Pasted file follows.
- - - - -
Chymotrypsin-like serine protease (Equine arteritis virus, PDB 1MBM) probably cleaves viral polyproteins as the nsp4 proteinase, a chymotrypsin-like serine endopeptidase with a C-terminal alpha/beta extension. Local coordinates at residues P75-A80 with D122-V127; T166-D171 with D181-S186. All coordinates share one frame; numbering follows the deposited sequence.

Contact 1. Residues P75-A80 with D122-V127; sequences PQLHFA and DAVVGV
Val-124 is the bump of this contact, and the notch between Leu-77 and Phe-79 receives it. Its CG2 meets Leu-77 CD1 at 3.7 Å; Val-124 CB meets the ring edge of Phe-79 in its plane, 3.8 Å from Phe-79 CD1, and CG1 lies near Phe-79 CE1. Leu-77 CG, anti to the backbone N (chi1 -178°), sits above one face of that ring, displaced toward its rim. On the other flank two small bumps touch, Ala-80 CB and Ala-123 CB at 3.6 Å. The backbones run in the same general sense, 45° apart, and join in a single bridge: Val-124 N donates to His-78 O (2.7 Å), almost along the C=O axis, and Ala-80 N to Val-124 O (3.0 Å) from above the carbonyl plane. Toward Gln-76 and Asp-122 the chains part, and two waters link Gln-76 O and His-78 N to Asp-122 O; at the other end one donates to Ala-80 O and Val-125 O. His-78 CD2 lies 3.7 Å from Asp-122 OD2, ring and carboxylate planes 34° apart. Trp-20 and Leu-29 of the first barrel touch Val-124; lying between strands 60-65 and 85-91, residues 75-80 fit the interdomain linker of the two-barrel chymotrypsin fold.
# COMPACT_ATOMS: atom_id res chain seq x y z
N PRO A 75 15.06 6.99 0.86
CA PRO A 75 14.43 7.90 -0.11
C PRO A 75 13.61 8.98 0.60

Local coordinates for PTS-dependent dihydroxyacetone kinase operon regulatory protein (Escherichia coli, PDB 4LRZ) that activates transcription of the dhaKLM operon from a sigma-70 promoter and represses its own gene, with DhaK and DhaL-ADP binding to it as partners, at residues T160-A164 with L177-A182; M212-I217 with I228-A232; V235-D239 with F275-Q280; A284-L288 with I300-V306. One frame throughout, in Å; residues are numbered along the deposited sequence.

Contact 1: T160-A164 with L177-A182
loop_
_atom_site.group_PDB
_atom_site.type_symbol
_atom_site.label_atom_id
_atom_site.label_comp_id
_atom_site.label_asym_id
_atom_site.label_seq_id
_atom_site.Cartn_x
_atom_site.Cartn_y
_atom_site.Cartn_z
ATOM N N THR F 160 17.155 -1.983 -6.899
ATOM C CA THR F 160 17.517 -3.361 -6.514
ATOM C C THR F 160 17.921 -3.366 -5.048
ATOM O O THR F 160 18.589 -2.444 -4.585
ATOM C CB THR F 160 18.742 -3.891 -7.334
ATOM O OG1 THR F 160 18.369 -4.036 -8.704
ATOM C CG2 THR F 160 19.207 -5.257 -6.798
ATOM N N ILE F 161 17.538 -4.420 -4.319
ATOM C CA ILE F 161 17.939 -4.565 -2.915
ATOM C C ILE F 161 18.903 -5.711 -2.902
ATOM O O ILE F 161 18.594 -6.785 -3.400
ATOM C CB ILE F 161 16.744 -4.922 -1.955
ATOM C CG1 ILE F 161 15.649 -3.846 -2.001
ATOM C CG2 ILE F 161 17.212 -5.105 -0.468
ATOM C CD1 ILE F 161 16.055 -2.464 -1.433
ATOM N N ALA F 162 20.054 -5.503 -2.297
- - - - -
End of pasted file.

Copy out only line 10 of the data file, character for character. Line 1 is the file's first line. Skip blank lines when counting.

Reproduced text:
loop_